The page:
In a new announcement, ELAS stated that "Following new information and extensive searches, a group of illegal immigrants reportedly from Syria, comprising 22 men, 9 women, and 7 children, one of whom is pregnant, was discovered. It should be noted that this particular point is approximately 4 kilometres south, of the coordinates outside Greek territory, that were originally announced a few days ago as the position (of the group). From the moment they were discovered, ELAS forces and all other state services rushed to their aid to care for the migrants, provide them with food and water, and transfer them to a temporary shelter".
Notis Mitarakis, Greece's Minister of Migration and Asylum, stated on Twitter that the refugees are in good health and that the pregnant woman has been transferred to a hospital.
Greece embarrassed internationally
According to Greece's opposition press, the new incident in Evros will tarnish the neighbouring country's image at the European and international levels. The official newspaper of the main opposition party Syriza, 'Avgi,' published an article stating that "new serious questions are raised by the statement of the Minister of Immigration and Asylum about the 38 refugees who were finally identified by Greek police."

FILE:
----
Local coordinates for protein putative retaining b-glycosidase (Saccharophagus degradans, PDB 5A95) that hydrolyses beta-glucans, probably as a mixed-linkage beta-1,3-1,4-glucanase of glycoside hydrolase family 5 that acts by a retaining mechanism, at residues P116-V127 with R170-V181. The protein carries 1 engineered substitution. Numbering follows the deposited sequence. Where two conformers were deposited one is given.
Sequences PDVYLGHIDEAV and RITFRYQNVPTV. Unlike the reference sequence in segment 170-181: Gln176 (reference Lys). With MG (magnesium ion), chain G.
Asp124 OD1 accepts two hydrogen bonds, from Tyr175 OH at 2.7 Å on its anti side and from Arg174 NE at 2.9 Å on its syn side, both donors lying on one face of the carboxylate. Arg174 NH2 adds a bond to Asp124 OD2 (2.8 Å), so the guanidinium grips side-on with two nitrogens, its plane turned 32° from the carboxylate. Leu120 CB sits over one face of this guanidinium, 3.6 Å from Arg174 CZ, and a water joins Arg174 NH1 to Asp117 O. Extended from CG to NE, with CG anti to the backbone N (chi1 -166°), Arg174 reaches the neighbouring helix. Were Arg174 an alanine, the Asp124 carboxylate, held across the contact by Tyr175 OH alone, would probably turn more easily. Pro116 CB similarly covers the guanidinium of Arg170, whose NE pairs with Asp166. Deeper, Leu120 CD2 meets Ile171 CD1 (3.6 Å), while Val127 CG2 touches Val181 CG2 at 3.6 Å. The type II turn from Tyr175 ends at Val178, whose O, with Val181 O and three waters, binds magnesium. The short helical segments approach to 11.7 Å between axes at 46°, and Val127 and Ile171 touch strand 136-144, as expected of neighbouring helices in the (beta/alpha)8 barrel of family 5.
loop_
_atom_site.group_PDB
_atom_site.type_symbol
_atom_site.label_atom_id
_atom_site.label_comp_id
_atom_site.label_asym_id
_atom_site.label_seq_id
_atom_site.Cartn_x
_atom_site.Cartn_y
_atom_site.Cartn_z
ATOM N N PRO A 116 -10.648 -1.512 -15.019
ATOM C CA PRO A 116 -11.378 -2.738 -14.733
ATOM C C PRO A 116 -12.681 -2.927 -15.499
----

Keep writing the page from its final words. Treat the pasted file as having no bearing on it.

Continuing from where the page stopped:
According to the 'Avgi,' Notis Mitarakis admitted that foreign journalists had informed the Greek government that the 38 refugees were in Greek territory. According to him, as soon as the government was informed by foreign journalists that the refugees were 4 kilometres from the islet, Greek police rushed to the scene to help and transport them.
Mitarakis argued that Turkey should have provided international protection to the refugees and disputed that they had been in Evros since 14 July. Continuing, he mentioned that the seven children located were in good health and that "if anyone died on Turkish soil, we don't know."
"The unburied child will be remembered forever"
The Syrian refugee drama in Evros has elicited powerful reactions from large segments of Greek society. "Rivers are veins of life for most people, once worshipped as deities." (However, in modern times) rivers are politicised and are painted in positive or negative colors. (In Evros' two banks), many people suffered and two modern states were built," says Theodora Tzakri, MP for Pella and member of Syriza-Progressive Alliance's Political Secretariat.